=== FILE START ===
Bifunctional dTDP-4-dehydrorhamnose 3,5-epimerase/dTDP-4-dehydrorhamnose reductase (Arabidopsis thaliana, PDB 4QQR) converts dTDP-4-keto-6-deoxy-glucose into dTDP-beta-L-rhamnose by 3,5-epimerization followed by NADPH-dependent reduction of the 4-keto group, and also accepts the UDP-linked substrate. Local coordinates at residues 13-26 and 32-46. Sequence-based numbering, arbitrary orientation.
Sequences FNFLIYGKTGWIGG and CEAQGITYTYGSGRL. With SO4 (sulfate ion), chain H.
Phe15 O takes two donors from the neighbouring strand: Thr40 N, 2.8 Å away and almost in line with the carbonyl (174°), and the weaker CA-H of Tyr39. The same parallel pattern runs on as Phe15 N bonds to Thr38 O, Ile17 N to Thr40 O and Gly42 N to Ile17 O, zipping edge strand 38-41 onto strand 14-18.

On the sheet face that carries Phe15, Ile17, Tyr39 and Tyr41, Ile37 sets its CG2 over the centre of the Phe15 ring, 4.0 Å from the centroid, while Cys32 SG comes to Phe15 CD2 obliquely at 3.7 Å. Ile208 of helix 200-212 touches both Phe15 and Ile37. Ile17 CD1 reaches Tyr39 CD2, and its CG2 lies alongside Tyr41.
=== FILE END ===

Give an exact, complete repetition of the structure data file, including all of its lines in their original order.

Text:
Bifunctional dTDP-4-dehydrorhamnose 3,5-epimerase/dTDP-4-dehydrorhamnose reductase (Arabidopsis thaliana, PDB 4QQR) converts dTDP-4-keto-6-deoxy-glucose into dTDP-beta-L-rhamnose by 3,5-epimerization followed by NADPH-dependent reduction of the 4-keto group, and also accepts the UDP-linked substrate. Local coordinates at residues 13-26 and 32-46. Sequence-based numbering, arbitrary orientation.
Sequences FNFLIYGKTGWIGG and CEAQGITYTYGSGRL. With SO4 (sulfate ion), chain H.
Phe15 O takes two donors from the neighbouring strand: Thr40 N, 2.8 Å away and almost in line with the carbonyl (174°), and the weaker CA-H of Tyr39. The same parallel pattern runs on as Phe15 N bonds to Thr38 O, Ile17 N to Thr40 O and Gly42 N to Ile17 O, zipping edge strand 38-41 onto strand 14-18.

On the sheet face that carries Phe15, Ile17, Tyr39 and Tyr41, Ile37 sets its CG2 over the centre of the Phe15 ring, 4.0 Å from the centroid, while Cys32 SG comes to Phe15 CD2 obliquely at 3.7 Å. Ile208 of helix 200-212 touches both Phe15 and Ile37. Ile17 CD1 reaches Tyr39 CD2, and its CG2 lies alongside Tyr41.